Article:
Most of the material seems to have been ventilated in following scenes. Waldo’s comment will be – unfortunately for him – confirmed by Laura’s actual attraction to Mark, after her “resurrection”.

Nothing indicates the scene was actually shot. Continue reading

“THAT WAS LAURA, BUT SHE’S ONLY A DREAM…”: FINDING THE WOMAN BEHIND THE PORTRAIT

By Despina Veneti

VERA’S LAURA: THE “NEW” WOMAN

She may be have been immortalized as Preminger’s most alluring female character, but before that Laura was Vera Caspary’s literary heroine – her favorite one, and the one closest to her heart. The Chicago-born author of Laura was a dynamic, strong-willed woman, ahead of her time: coming to adulthood just as WW I was ending, she made up her mind to seek a job in a male-dominated business world, dreaming of a writing position. Starting out as a stenographer, and accepting being paid significantly less than her male colleagues, she eventually got a break at an advertising agency; soon she moved up to a copywriter position, where she had the chance to display her writing skills and imagination. However, Caspary left what had become a highly paid job, to pursue her dream of becoming a “real writer”.

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Vera Caspary

She wrote for papers and magazines with great success, published a few books, and after a while several of her stories became “Hollywood material” – but her dream novel still eluded her. In the summer of 1941 the idea of a “murder mystery” with well-developed characters and multiple point of view narration crystallized into Laura. The eponymous heroine clearly bears a strong resemblance to her literary mother: an aspiring, ambitious young woman, eager to succeed in the advertising world, and determined to live her life on her own terms. Moreover, Vera’s Laura is a beautiful, obviously sexually liberated woman. She was Caspary’s vision of the “modern woman”: professionally successful, living according to her own free will, and yet retaining her femininity. Continue reading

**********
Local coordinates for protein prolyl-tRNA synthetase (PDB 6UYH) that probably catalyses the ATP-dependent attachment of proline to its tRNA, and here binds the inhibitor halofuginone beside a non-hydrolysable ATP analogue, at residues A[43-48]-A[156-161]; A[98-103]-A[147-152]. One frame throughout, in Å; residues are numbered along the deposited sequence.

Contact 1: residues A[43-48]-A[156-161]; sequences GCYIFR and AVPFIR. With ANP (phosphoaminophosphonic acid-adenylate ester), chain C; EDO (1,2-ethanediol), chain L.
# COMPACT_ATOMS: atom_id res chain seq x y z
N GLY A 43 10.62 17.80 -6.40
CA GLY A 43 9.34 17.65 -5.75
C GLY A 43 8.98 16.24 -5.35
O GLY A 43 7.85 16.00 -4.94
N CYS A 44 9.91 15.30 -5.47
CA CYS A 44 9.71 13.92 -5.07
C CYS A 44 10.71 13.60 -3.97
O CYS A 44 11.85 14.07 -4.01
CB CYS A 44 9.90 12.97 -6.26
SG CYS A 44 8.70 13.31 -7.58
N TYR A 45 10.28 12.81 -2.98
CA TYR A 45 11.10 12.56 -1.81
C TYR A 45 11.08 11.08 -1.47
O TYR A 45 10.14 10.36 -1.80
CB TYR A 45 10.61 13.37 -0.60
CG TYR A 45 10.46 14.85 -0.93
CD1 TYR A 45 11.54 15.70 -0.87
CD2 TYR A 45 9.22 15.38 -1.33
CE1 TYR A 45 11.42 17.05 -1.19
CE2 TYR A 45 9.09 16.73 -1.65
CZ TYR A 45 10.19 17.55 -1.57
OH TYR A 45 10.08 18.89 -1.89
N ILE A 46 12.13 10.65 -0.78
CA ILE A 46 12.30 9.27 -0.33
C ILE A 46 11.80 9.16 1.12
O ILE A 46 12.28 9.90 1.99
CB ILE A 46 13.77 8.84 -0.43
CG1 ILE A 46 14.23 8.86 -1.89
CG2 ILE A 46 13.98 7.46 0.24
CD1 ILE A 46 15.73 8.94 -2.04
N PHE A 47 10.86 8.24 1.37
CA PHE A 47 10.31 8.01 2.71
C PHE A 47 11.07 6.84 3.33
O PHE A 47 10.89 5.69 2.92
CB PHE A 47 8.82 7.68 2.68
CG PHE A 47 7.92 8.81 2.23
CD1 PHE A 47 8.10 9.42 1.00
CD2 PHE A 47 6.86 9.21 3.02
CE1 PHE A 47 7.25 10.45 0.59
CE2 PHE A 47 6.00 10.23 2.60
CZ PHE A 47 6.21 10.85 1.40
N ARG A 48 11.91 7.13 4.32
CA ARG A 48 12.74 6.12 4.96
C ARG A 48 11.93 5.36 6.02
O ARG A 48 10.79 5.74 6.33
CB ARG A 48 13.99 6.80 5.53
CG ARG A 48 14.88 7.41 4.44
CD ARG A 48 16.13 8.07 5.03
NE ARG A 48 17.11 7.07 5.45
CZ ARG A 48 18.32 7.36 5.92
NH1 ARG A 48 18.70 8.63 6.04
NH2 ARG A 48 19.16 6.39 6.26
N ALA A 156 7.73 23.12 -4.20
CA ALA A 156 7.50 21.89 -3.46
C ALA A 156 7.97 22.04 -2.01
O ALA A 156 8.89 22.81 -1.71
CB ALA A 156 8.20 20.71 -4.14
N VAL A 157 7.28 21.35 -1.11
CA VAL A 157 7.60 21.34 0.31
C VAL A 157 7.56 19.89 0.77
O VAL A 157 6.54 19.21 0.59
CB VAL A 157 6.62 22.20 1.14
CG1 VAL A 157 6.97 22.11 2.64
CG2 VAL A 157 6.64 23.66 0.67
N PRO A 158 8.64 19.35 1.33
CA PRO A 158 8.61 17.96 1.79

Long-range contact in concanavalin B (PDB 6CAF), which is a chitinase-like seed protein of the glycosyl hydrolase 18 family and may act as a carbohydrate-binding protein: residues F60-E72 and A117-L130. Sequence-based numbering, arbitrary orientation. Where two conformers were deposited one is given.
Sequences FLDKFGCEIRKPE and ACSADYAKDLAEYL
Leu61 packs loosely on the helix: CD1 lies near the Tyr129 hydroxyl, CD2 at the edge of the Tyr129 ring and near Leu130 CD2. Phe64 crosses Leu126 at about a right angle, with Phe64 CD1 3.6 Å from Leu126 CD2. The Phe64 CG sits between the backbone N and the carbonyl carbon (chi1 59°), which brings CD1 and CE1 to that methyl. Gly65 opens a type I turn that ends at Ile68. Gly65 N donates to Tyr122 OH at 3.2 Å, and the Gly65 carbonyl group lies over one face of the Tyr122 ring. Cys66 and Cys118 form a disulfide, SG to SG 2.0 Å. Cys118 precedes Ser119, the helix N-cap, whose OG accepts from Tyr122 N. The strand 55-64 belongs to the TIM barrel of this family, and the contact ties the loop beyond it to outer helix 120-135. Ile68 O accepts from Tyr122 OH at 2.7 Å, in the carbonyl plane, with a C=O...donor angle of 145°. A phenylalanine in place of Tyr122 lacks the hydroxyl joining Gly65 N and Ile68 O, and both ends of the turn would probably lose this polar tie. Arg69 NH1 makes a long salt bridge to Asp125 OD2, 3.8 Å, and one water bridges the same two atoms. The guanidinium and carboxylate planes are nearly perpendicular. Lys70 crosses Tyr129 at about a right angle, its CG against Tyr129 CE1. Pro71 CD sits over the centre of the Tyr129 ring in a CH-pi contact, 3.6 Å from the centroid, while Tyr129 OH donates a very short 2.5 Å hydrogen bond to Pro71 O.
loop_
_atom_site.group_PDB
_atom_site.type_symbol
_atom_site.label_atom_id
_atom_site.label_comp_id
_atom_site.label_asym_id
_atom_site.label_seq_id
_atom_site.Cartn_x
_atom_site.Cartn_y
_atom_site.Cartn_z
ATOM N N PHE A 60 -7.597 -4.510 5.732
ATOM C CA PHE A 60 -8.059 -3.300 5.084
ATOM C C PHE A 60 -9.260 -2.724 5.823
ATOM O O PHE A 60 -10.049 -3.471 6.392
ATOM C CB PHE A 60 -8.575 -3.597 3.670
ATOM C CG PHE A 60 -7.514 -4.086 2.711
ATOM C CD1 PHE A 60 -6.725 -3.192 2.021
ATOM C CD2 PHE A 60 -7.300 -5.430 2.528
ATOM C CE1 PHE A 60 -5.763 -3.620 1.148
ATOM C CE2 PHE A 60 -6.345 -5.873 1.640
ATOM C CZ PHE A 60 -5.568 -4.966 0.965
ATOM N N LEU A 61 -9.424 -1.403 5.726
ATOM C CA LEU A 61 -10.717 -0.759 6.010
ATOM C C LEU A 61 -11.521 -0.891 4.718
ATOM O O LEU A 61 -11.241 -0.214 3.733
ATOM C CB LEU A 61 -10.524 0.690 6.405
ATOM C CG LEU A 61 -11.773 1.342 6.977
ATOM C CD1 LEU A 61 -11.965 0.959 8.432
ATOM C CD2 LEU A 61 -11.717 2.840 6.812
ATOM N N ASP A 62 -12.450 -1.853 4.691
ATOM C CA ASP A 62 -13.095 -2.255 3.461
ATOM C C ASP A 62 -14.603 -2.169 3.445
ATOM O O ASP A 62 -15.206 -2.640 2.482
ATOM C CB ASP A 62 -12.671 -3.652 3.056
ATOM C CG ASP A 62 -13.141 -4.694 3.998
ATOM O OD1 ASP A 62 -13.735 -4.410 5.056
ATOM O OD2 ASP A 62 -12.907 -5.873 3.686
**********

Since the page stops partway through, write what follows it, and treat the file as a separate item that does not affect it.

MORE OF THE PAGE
Mark McPherson – a “dual” reading *

* Opened  by DESPINA VENETI

COP, INTERRUPTED : THE INSTILLATION OF A DREAM

 INITIAL WALDO-MARK DYNAMICS: POWER GAMES

The exquisite opening of Laura again instantly provides the first clues about detective Mark McPherson’s personality. This was to be a star-making role for Dana Andrews, who fought to get it after Lewis Milestone secretly handed him over a copy of the script, advising him to get that part no matter what. Andrews had actually met Preminger at Milestone’s house, and Otto was in favor of casting him. The actor furthermore managed to turn around Zanuck’s initial reluctance (he wanted John Hodiak for the role), by gaining the sympathy of his wife.

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Dana Andrews in “The Ox-Bow Incident” (1943), one year prior to “Laura”. It was the role that truly got him noticed as an actor.

Andrews’s McPherson enters Waldo’s apartment with an obvious self-confidence – and semi-indifference- of a man who has indeed “seen it all”, although he’s also somewhat intrigued, if not amused, by this museum-like “home” he sees. Waldo, in his own voiceover, reveals that he wanted to show the detective that it’s only he who’s the boss in his own house (“I had him wait”), and wanting to make that even more clear, he didn’t even bother to interrupt his bath, which he combined with typing from inside his bathtub. Continue reading